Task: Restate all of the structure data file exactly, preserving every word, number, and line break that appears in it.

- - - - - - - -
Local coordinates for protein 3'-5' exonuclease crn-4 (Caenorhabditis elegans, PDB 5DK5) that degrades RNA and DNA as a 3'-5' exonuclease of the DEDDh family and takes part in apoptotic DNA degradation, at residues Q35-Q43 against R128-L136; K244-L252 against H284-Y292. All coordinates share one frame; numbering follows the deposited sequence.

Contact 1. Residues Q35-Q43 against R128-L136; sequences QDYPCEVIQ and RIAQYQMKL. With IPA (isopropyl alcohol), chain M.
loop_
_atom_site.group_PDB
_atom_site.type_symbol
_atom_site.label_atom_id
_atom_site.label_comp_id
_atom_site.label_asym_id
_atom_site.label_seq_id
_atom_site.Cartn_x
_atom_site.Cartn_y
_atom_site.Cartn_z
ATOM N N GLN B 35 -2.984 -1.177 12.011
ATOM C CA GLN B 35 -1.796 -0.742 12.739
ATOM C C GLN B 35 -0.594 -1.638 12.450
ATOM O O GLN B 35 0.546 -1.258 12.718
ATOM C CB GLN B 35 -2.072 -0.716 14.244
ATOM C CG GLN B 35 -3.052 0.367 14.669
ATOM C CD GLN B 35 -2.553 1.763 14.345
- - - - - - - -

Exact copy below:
Local coordinates for protein 3'-5' exonuclease crn-4 (Caenorhabditis elegans, PDB 5DK5) that degrades RNA and DNA as a 3'-5' exonuclease of the DEDDh family and takes part in apoptotic DNA degradation, at residues Q35-Q43 against R128-L136; K244-L252 against H284-Y292. All coordinates share one frame; numbering follows the deposited sequence.

Contact 1. Residues Q35-Q43 against R128-L136; sequences QDYPCEVIQ and RIAQYQMKL. With IPA (isopropyl alcohol), chain M.
loop_
_atom_site.group_PDB
_atom_site.type_symbol
_atom_site.label_atom_id
_atom_site.label_comp_id
_atom_site.label_asym_id
_atom_site.label_seq_id
_atom_site.Cartn_x
_atom_site.Cartn_y
_atom_site.Cartn_z
ATOM N N GLN B 35 -2.984 -1.177 12.011
ATOM C CA GLN B 35 -1.796 -0.742 12.739
ATOM C C GLN B 35 -0.594 -1.638 12.450
ATOM O O GLN B 35 0.546 -1.258 12.718
ATOM C CB GLN B 35 -2.072 -0.716 14.244
ATOM C CG GLN B 35 -3.052 0.367 14.669
ATOM C CD GLN B 35 -2.553 1.763 14.345